Improving Ristic helps No. 3 Arizona rout Utah Valley
Dusan Ristic admitted he has a lot to learn, especially on defense, but he's also aware he already came a long way since arriving on Arizona campus in May.
Coach Sean Miller agreed, saying it was evident what "Dusan is capable on offense."
The other stuff -- defense and rebounding -- well, that'll take time to develop.
A few glimpses showed on Tuesday night in McKale Center. In fact, No. 3 Arizona's 7-foot center was the centerpiece in what was an all-out team effort.
Ristic, one of four players to score in double figures, had 13 points and seven rebounds in the 87-56 rout of Utah Valley, moving Arizona to 9-0 through the first month of the season. He did it in a season-high 18 minutes.
Not all games will be as efficient. But for a night, Ristic looked pretty good as the big-man replacement for junior Kaleb Tarczewski. It's a good sign, Miller said, in that this team -- with the help of its young players -- will be much improved in the coming months.
"I think I've improved my defensive game," said Ristic, a native of Serbia who, too, has come a long way in speaking English. "Also, my body ... I came here and wasn't ready for college basketball. But after four or five months, I'm getting better."
Miller said the coaching staff showed Ristic game clips of Saturday's close call with Gonzaga. They were highlights (examples) on how a big man has to play in terms of being physical, setting screens and being tough-minded. Miller said Ristic didn't do as good as a job then.
Talk about quick study or, well, an inferior opponent.
"The greatest attribute is his work ethic," Miller said. "He works as hard as anyone in our program. That's what is eventually going to bring out the best in him. We're thrilled that he's part of what we do. He has a bright future ... tonight, he made it look easy."
Yes, Miller said, he's better now than he was a month ago?
"No question," Miller said.
But is he ahead of where Miller thought he'd be?
Arizona guard Gabe York flies in for a dunk during the second half Tuesday against Utah Valley.
"In his mind, he probably isn't," Miller said, cracking a small smile. "He'd like to play more. He has high expectations of himself."
Then, Miller applauded his tallest player by saying his progress is not exactly measured on the basketball court, but in real life where he arrived in Tucson in May and hasn't left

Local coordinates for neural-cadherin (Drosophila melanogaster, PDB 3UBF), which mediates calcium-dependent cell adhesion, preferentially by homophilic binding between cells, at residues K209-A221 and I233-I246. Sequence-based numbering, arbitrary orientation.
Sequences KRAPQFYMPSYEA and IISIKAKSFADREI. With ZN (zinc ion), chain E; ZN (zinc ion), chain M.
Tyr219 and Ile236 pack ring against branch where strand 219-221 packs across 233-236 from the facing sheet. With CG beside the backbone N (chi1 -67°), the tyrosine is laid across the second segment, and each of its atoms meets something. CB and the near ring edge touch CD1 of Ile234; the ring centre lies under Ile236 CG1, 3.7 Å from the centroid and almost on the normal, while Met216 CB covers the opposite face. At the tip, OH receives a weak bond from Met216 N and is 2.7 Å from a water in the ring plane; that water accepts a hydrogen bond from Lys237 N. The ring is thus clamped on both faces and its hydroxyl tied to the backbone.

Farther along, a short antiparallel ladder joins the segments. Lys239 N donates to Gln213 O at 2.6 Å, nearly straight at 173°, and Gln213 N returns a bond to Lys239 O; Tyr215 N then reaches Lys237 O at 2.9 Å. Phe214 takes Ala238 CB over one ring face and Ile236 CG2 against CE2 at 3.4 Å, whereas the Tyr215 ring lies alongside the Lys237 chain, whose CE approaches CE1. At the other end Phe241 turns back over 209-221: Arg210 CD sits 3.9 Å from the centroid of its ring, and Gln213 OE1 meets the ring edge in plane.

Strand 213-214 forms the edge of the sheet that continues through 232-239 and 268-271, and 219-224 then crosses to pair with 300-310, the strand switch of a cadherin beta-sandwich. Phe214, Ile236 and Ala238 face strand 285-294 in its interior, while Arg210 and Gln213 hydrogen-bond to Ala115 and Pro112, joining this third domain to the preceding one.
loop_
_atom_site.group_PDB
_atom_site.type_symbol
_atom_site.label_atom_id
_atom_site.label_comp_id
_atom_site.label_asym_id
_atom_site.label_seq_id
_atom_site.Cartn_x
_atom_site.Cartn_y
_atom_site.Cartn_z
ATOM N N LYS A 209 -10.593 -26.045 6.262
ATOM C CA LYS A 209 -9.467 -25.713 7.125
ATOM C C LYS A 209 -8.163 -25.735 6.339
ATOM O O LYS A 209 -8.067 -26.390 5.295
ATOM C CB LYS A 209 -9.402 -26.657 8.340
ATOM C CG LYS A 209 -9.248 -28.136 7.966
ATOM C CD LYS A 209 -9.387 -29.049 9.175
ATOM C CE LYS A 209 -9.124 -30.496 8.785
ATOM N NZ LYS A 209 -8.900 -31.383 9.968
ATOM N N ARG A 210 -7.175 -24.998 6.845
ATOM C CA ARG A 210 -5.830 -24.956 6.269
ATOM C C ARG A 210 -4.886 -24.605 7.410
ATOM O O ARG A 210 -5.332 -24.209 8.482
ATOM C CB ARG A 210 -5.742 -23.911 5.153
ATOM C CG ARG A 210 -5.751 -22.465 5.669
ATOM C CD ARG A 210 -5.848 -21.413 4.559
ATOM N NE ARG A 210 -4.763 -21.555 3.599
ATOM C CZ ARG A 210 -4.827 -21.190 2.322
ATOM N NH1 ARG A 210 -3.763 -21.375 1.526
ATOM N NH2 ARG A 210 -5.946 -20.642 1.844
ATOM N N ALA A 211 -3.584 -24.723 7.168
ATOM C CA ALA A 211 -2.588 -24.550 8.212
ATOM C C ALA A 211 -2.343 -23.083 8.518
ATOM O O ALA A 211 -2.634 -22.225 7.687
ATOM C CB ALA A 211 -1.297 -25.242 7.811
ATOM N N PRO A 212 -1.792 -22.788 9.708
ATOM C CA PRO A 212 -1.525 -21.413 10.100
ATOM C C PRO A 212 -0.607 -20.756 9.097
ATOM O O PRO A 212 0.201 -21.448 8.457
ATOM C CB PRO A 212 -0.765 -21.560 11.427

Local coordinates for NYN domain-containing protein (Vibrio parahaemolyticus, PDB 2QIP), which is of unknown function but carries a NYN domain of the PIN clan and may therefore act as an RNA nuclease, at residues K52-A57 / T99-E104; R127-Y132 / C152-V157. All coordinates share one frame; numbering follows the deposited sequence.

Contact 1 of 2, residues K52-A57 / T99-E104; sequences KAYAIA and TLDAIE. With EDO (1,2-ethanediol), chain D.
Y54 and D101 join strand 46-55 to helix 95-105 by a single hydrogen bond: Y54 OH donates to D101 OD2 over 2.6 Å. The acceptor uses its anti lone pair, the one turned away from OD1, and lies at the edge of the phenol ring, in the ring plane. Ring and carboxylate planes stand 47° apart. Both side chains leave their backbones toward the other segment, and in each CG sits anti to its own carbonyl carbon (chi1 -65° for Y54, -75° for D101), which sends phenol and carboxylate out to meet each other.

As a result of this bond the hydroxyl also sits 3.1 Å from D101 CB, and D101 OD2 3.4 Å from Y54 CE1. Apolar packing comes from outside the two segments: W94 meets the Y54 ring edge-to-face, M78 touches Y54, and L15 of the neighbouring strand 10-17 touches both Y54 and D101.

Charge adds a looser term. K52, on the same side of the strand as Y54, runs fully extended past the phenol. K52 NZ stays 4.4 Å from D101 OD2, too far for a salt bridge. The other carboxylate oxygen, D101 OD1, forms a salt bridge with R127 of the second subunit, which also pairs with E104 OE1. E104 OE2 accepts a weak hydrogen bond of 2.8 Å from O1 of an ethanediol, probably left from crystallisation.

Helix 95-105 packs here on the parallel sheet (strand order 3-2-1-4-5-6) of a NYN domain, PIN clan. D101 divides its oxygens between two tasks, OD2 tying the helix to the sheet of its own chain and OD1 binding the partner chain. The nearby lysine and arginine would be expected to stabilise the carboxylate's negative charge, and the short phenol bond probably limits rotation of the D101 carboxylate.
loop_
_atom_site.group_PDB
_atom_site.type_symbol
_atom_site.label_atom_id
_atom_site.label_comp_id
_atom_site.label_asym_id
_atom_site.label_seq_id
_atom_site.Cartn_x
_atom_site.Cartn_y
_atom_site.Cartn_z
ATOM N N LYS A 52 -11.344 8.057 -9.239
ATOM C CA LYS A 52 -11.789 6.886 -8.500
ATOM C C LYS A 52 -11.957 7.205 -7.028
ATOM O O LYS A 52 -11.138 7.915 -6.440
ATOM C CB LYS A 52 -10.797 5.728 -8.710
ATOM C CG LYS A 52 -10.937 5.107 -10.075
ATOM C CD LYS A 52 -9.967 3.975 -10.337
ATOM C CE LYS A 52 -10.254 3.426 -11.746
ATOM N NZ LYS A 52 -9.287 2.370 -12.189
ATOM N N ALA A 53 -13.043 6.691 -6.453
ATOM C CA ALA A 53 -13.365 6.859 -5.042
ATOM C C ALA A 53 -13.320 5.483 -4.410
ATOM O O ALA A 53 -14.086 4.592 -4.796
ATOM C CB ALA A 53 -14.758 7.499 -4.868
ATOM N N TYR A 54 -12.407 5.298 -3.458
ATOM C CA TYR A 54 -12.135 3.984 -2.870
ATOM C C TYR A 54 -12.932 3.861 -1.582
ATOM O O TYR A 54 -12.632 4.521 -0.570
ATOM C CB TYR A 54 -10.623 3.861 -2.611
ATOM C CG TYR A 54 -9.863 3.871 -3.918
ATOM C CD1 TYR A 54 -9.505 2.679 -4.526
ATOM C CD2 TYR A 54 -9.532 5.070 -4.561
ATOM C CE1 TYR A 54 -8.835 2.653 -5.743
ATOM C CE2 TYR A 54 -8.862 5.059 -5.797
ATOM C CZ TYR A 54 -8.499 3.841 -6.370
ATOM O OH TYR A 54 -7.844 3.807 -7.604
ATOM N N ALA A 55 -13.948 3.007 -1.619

"That's hard to do when someone is 18 years old," Miller said. "He's worked hard every day."
In the weight room, on the court, everywhere.
"He's easy to coach," Miller said. "He's a pleasure to be around and someone everyone in our program pulls for because we recognize how much he wants it. And how hard he works at it."
Tuesday, he epitomized Arizona's effort: steady and committed. Utah Valley was overmatched and, well, outplayed.
"The second half was rough for us ... because Arizona came into the second half with terrific energy," Utah Valley coach Dick Hunsaker said.
Miller said the first 10 minutes of the second half was huge in that it allowed him to continue go to his bench and provide opportunities for it. Arizona had a 42-28 halftime lead, and then it ballooned to 66-33 nearly 10 minutes into the half.
"We're just trying to be the best we can be, and not taking anything for granted," Miller said. "There are teams that are more talented. There are teams that are more experienced. There are teams that shoot the ball better. And may play easier on offense more than us, but in terms of our edge and playing the game hard and trying to become a great defensive team (well) we can't be second-fiddle in that area."
It would seem -- although Michigan has lost two straight -- that it would be a better game on Saturday when the Wolverines (again) come into McKale Center. What Tuesday night's one-sided affair did was allow Arizona to rest its starters and allow for the second team to gain experience.
"With experience comes confidence," Miller said.
Isn't that Ristic in a nutshell?